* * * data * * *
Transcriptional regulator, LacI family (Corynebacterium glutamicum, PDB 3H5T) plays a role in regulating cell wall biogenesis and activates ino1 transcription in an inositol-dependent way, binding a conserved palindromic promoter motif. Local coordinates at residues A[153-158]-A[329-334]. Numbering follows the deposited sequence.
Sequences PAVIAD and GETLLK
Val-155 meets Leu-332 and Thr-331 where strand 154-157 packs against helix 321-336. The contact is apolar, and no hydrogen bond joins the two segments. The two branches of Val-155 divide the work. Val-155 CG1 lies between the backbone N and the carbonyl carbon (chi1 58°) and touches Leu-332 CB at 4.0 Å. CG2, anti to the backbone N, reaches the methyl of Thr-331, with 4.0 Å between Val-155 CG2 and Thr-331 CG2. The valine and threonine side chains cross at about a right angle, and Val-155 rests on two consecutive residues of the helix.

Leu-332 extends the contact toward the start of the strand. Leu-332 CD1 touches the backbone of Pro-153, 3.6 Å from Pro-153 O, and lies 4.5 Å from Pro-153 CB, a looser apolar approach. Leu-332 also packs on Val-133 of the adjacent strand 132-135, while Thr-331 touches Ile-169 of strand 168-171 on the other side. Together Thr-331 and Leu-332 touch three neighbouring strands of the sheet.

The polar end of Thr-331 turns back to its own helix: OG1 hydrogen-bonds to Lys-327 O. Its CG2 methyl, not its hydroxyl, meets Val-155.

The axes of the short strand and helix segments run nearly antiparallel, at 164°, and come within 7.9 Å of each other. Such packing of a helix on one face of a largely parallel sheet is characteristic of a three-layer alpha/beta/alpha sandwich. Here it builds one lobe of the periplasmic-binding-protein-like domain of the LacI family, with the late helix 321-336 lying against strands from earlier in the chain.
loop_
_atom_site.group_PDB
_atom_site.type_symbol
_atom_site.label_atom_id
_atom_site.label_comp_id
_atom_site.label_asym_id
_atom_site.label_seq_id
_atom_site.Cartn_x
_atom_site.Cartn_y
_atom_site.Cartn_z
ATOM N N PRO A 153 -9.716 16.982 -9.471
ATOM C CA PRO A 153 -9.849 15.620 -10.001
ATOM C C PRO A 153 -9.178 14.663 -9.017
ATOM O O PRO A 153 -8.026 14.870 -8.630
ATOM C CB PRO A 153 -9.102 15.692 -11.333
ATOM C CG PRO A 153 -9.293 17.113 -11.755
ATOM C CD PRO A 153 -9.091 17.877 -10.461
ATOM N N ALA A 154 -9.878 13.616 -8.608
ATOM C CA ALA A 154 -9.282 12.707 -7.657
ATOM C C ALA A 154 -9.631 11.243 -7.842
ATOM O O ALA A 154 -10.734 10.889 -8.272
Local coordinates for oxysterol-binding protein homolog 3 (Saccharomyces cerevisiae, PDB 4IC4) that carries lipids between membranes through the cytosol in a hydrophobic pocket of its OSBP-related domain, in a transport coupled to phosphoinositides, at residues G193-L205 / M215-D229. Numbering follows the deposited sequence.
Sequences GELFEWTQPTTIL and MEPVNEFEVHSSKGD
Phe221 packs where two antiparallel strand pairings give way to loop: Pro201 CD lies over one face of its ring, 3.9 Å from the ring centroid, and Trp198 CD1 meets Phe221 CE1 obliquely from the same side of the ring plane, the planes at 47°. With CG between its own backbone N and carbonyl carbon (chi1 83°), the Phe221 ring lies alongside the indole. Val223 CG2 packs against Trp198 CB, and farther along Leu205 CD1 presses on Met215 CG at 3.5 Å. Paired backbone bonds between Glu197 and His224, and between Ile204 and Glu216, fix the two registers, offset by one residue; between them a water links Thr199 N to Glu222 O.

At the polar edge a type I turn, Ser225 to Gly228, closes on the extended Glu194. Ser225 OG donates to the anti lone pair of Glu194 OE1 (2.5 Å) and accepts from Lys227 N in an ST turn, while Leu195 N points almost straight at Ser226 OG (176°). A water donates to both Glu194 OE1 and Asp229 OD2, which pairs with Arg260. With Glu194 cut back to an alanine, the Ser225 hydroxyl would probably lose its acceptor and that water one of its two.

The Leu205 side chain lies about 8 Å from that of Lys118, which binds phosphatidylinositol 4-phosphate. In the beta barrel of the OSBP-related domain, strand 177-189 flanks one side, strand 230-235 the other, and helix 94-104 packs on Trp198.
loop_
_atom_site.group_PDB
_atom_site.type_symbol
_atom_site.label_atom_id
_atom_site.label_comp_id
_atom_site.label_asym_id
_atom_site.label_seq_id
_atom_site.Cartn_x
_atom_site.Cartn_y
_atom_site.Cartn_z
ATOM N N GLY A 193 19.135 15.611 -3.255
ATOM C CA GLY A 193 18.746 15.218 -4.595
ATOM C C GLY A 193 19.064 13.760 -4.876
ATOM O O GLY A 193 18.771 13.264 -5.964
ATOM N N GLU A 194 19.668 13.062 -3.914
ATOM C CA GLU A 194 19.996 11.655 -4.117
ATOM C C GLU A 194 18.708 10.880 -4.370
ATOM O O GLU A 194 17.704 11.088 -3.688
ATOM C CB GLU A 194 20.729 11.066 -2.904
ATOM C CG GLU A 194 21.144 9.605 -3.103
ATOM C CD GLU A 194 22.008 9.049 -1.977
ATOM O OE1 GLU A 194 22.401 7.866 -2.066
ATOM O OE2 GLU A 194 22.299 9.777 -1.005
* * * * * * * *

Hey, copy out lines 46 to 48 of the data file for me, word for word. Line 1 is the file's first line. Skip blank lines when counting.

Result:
ATOM O O GLY A 193 18.771 13.264 -5.964
ATOM N N GLU A 194 19.668 13.062 -3.914
ATOM C CA GLU A 194 19.996 11.655 -4.117